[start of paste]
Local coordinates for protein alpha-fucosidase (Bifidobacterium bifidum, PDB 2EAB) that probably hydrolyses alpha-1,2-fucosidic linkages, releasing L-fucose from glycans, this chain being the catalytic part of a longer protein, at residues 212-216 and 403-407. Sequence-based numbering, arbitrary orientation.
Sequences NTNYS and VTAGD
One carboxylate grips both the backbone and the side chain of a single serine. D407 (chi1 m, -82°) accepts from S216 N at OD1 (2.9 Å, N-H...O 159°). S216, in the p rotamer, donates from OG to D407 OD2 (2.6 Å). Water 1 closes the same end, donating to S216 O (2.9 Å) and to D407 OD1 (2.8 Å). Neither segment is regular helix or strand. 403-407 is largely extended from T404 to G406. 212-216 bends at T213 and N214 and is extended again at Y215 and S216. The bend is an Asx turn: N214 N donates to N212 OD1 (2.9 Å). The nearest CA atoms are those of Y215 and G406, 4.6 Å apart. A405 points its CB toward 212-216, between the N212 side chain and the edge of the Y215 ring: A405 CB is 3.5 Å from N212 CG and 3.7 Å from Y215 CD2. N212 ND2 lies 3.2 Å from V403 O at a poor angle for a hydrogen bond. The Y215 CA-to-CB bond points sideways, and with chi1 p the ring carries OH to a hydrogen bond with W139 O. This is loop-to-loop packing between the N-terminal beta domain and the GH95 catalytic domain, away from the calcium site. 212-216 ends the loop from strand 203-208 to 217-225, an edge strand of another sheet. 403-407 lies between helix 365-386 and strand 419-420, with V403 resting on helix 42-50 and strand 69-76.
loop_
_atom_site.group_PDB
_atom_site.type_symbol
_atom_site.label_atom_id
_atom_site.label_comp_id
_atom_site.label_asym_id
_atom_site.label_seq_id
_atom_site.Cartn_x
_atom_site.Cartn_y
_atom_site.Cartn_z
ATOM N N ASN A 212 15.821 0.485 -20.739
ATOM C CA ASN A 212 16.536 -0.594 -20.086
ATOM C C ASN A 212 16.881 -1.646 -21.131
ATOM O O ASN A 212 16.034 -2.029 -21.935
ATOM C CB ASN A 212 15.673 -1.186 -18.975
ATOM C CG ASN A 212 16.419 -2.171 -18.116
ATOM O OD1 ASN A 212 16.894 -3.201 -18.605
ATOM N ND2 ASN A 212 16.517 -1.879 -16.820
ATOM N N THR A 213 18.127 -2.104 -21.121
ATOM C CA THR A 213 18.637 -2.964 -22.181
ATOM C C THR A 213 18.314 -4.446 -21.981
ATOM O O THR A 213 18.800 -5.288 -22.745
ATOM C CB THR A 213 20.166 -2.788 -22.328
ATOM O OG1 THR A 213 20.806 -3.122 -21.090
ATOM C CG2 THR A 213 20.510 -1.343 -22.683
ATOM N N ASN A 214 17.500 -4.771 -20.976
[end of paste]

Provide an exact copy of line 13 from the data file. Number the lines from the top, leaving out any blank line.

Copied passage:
_atom_site.Cartn_z